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The Viper Vibe Felix Varela Senior High School Miami, FL
Issue Date: Monday, June 03, 2013 Issue: Vol. 12 Issue 6 Last Update: Tuesday, June 04, 2013

At-a-glance

Fall Out Boy saves rock and roll
Courtesy of Island -
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Rock and roll was saved on a Monday morning. 

By noon on February 4th, pop-punk frontrunners Fall Out Boy had announced the end of their three-year hiatus. In the same breath, announced a nationwide small venue tour  and put out a single. With an April 16th release date on Save Rock and Roll, fans barely had time to process the news, let alone follow the artistic process.

If those expectations did exist in some alternate universe, they were exceeded. It’s initially unclear what exactly we’re saving rock and roll from, but it’s very hard to care. While every song on the album is strong, there are definite highlights:

The Phoenix
The album kicks off with all the strength and immediacy of their comeback. “The Phoenix” wastes no time in using new sounds and skills to celebrate the band’s long-held commitment to fun and ferocity. It’s a catchy, motivating, danceable track. And if you don’t want to save the world by the end of it, you’re listening to it wrong.

Young Volcanoes
With sunshiny acoustic chords and clapping throughout, as well as catchy lyrics, this track is a celebration of youth in any age - the kind that wastes no time on urgency or promoting the vodka brand du jour. It’s the perfect summer song. It’s the perfect lay-on-your-bed song. It’s the perfect pick-me-up song. It’s an anthem, a love letter, and an act of defiance. Where “The Phoenix” makes you want to save the world, “Young Volcanoes” makes you happy to live in it.

Save Rock and Roll
Titular track “Save Rock and Roll” features Sir Elton John’s striking piano and vocals. It’s almost a ballad, and its rejection of mainstream apathy is stunning. The band here declares that they “don’t know when to quit.” That’s not a bad thing, especially with promisingly evocative songs like this one.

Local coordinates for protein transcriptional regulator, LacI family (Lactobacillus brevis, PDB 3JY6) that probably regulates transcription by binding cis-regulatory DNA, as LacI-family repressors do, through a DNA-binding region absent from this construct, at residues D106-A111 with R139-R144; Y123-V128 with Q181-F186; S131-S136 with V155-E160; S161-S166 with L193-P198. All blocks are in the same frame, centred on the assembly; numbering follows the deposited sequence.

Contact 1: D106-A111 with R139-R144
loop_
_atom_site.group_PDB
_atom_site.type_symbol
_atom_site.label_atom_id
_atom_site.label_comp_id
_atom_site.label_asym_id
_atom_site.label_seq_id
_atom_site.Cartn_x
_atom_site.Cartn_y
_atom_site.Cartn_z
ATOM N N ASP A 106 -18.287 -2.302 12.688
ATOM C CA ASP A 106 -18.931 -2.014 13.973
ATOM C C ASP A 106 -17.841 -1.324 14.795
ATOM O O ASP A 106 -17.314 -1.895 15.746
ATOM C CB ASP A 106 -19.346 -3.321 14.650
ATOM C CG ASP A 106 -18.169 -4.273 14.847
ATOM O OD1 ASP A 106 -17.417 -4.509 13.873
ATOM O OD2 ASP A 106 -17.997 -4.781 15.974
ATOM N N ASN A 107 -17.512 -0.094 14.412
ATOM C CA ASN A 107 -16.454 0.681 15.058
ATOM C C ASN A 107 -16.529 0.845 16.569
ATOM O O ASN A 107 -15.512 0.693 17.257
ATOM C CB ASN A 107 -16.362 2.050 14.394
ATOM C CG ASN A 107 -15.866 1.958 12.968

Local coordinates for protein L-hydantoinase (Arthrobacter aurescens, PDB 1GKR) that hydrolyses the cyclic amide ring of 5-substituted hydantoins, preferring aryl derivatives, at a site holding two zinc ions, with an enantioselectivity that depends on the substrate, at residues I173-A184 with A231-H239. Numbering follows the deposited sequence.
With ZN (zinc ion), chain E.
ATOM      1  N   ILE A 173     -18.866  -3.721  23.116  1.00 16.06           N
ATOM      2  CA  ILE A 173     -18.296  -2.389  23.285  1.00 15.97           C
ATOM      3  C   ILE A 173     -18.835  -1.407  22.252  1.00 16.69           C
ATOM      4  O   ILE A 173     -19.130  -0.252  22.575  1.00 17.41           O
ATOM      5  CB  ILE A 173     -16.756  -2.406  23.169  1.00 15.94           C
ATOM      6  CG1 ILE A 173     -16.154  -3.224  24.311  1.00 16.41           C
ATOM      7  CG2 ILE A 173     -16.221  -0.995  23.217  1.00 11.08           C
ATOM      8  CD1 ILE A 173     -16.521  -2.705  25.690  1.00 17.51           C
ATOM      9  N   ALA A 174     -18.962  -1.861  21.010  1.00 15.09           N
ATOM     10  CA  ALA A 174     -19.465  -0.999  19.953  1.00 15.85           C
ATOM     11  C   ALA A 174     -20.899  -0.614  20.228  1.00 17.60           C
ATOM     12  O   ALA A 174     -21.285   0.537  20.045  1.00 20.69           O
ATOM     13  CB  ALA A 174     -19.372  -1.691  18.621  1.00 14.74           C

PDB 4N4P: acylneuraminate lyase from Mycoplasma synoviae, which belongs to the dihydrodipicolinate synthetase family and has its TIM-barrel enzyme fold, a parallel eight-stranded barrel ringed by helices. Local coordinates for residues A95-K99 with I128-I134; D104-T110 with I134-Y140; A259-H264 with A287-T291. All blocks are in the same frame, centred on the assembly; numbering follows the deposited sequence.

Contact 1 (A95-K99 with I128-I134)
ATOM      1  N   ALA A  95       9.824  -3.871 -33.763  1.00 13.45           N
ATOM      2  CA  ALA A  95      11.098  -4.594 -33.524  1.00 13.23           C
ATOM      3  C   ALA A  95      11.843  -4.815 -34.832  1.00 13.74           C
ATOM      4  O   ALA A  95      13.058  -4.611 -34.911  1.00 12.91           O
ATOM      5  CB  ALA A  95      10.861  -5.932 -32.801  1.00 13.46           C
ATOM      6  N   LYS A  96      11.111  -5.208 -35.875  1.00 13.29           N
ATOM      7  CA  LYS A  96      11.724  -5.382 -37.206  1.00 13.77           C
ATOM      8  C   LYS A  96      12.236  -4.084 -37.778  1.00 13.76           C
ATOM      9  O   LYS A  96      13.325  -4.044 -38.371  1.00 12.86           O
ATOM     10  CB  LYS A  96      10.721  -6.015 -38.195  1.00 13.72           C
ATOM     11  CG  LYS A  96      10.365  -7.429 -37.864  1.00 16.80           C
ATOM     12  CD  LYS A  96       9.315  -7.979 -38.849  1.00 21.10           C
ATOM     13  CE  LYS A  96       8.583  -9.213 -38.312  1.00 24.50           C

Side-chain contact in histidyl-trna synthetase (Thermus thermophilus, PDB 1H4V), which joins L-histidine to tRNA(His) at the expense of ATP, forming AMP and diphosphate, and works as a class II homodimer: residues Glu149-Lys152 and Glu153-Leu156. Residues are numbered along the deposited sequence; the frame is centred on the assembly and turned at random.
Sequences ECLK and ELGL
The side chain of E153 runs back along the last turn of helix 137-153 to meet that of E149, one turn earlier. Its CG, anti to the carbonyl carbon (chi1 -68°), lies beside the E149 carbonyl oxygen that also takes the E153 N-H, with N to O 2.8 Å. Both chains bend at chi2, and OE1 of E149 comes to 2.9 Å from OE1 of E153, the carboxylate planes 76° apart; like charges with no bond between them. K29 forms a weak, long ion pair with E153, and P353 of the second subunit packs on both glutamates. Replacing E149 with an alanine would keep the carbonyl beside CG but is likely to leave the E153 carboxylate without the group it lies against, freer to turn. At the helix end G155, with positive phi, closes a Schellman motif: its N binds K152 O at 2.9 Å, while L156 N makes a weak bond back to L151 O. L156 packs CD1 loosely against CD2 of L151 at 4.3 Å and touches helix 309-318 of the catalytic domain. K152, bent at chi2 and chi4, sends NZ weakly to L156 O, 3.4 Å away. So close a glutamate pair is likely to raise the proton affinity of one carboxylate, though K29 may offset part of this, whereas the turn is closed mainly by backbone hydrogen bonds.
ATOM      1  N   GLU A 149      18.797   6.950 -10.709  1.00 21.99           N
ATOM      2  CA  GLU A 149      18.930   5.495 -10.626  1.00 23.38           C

It’s also the most self-referential song of the album, kicking off with a throwback to “Chicago Is So Two Years Ago” off their debut album Take This To Your Grave and a later reference to “Sugar, We’re Going Down” off From Under the Corkboard - arguably the song that made them big.

These songs epitomize the band’s new philosophy:  grow up and progress, but don’t forget your roots. Don’t write off your past. Don’t be ashamed of your youth. Instead, look back on it regularly and honestly.

Coming off a three year break benefitted the band. It’s definitely still Fall Out Boy - there’s still angst, there’s still anger, there’s still sorrow. But for the most part it’s used as a catalyst for empowerment and a jaded optimism. And there’s happiness, too, the kind of happiness that other songs keep telling us are reserved for our youth.

Here’s the thing - Fall Out Boy is approaching middle age, but they’re not trying to grow up. The album definitely emphasizes a newfound maturity, not only in the musical style and vocals but in the lyrics. Still, it doesn’t devalue the emotions present in past albums.

In the end, Fall Out Boy saves rock and roll from cynicism and apathy. The album embraces the band’s past as well as current trends across all genres. It’s the kind of album that tells you you’re okay, no matter where you are in life. It makes you embrace every facet of your existence, end your personal pity parties, and make adventures out of any circumstance.

In “Death Valley,” Patrick Stump sings “What I’ve got will make you feel more alive.” That’s exactly what this album accomplishes. And for every young adult who finally thought they were done with Fall Out Boy, Save Rock and Roll is a reminder that you’re never too old for that particular brand of magic.


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